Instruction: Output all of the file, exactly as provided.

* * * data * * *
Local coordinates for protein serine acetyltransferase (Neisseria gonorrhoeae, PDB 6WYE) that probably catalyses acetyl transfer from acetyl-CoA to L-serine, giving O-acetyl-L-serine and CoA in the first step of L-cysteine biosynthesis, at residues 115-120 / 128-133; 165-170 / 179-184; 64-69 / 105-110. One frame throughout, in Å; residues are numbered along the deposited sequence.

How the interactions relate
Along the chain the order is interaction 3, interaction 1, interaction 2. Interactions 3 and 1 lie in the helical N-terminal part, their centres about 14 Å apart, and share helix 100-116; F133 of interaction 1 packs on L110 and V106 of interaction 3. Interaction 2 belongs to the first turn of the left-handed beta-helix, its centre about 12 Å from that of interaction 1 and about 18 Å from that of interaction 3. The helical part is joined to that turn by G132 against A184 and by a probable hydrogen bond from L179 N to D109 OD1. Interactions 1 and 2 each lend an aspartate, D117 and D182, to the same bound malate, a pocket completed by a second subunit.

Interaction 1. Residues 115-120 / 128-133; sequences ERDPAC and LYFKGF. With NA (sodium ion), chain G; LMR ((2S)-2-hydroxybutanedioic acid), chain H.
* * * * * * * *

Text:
Local coordinates for protein serine acetyltransferase (Neisseria gonorrhoeae, PDB 6WYE) that probably catalyses acetyl transfer from acetyl-CoA to L-serine, giving O-acetyl-L-serine and CoA in the first step of L-cysteine biosynthesis, at residues 115-120 / 128-133; 165-170 / 179-184; 64-69 / 105-110. One frame throughout, in Å; residues are numbered along the deposited sequence.

How the interactions relate
Along the chain the order is interaction 3, interaction 1, interaction 2. Interactions 3 and 1 lie in the helical N-terminal part, their centres about 14 Å apart, and share helix 100-116; F133 of interaction 1 packs on L110 and V106 of interaction 3. Interaction 2 belongs to the first turn of the left-handed beta-helix, its centre about 12 Å from that of interaction 1 and about 18 Å from that of interaction 3. The helical part is joined to that turn by G132 against A184 and by a probable hydrogen bond from L179 N to D109 OD1. Interactions 1 and 2 each lend an aspartate, D117 and D182, to the same bound malate, a pocket completed by a second subunit.

Interaction 1. Residues 115-120 / 128-133; sequences ERDPAC and LYFKGF. With NA (sodium ion), chain G; LMR ((2S)-2-hydroxybutanedioic acid), chain H.